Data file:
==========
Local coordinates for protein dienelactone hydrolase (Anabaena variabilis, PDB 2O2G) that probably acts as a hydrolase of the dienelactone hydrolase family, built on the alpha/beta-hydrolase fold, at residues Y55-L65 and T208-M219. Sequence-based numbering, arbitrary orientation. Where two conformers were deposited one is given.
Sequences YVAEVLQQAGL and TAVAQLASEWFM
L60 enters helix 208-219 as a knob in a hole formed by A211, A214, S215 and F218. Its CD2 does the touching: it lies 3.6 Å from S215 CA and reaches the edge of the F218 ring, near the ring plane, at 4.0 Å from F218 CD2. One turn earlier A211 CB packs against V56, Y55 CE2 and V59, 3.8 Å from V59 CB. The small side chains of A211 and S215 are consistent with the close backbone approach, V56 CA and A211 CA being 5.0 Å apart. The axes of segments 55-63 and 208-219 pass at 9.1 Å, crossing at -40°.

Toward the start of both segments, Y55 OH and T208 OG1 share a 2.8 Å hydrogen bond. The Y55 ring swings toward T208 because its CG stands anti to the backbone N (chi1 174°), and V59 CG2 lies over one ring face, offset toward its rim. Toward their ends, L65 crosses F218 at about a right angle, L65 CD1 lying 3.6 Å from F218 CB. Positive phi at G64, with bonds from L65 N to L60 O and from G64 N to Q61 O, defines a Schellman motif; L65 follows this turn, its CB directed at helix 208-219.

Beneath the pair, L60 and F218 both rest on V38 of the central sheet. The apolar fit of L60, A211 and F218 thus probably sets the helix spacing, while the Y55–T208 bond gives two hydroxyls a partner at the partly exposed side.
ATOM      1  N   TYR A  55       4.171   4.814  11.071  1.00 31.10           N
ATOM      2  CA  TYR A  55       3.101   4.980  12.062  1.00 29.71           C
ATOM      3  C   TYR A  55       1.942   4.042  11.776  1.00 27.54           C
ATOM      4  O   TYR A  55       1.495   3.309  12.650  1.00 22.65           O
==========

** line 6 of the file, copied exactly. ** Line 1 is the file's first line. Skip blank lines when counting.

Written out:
ATOM      1  N   TYR A  55       4.171   4.814  11.071  1.00 31.10           N